COVID Vaccine Information for Aviation Workers

COVID Vaccine Information for Aviation Workers

Updated April 8, 2021

Aviation is critical for vaccine distribution, and the people on the frontlines of aviation need priority vaccination. AFA has called on the federal government to set up vaccination clinics at airports to make it easy for aviation workers to access both their first and second doses. This is urgent and we are working with the new administration to make this a priority to protect workers and effectively eradicate the virus.

Until there is a federal program in place we need to continue to call on all governors to move essential aviation workers into tier 1b (or equivalent) in line with other non-medical essential workers and essential transportation workers. Please click here and use our simple online tool to send a letter to your governor.

Have you been vaccinated yet? Are you planning to get the vaccine?


Under the previous administration, state governors were given responsibility for creating vaccine priority tiers. Aviation workers are frontline essential employees, but not every state has prioritized us to receive the vaccine.

AFA MECs and Local Councils are working hard to get access for Flight Attendants and provide the most up to date information at your base. Make sure you're signed up for your local communications. 

States are working to make COVID-19 vaccine shots available to all U.S. adults by April 19, to meet President Biden’s goal of administering 200 million doses by April 30, the date he reaches 100 days in office. Several states have expanded the guidelines for eligibility within the past week.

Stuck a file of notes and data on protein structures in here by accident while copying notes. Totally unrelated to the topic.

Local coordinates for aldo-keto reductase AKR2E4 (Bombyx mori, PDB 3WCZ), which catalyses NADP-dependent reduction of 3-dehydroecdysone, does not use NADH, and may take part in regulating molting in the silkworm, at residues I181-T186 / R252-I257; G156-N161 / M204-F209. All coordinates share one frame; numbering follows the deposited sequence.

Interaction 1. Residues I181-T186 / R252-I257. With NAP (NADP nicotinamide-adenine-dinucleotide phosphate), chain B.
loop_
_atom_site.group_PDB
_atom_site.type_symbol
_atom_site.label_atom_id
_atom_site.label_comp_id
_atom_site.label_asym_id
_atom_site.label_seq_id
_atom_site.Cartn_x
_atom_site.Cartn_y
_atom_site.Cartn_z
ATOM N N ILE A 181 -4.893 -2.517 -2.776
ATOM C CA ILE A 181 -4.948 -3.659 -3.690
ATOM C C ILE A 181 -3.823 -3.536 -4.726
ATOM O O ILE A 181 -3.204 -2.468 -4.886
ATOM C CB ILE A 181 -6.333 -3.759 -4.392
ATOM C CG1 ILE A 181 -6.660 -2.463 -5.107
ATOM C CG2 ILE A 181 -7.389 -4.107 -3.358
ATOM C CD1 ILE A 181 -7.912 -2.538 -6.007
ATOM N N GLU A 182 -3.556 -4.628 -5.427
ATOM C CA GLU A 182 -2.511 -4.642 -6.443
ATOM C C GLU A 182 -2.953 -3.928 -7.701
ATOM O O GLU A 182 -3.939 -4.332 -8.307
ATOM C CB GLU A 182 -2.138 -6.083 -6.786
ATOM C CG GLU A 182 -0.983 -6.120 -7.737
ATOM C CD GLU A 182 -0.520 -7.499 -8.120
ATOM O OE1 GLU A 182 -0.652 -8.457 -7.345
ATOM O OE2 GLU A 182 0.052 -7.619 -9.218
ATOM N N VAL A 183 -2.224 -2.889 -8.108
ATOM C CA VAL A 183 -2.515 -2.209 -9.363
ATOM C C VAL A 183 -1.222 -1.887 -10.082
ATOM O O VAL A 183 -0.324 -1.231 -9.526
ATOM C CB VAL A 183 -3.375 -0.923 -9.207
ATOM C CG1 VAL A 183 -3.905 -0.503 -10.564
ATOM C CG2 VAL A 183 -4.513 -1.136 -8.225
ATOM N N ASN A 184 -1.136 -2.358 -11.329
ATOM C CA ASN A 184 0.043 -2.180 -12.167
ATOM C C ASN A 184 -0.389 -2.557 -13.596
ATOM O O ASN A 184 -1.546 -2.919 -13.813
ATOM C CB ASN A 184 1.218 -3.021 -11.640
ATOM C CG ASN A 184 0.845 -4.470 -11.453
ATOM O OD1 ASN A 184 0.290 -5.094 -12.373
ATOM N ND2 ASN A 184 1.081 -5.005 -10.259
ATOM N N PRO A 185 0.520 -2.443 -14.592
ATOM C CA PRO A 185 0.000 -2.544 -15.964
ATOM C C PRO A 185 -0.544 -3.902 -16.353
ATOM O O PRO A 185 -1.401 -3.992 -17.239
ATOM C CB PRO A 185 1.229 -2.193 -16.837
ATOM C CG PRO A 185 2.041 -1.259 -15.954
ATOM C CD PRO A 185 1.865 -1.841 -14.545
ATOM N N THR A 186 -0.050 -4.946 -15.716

AFA has provided a letter of prioritization for Flight Attendants and more information about vaccine access here.

Flight Attendants across the country have begun receiving the vaccine. AFA and most airlines have distributed vaccine priority letters to help Flight Attendants establish essential worker priority vaccine status and get the vaccine. Download AFA's Flight Attendant Vaccine Priority letter here.

We will continue to maintain and update this page for aviation workers to find your current vaccine priority and resources to register for and receive the vaccine. The vaccination rollouts have differed or changed from the state's previously established tiers—email [email protected] if you have additional information about your state. 

State/District/Territory Aviation Worker Priority Universal Adult
Eligibility Date
Link to Vaccine Portal
Alabama 1-B April 5 Alabama
Alaska 1-B March 9 Alaska
American Samoa 3 April 19* American Samoa
Arizona 1-B March 24 Arizona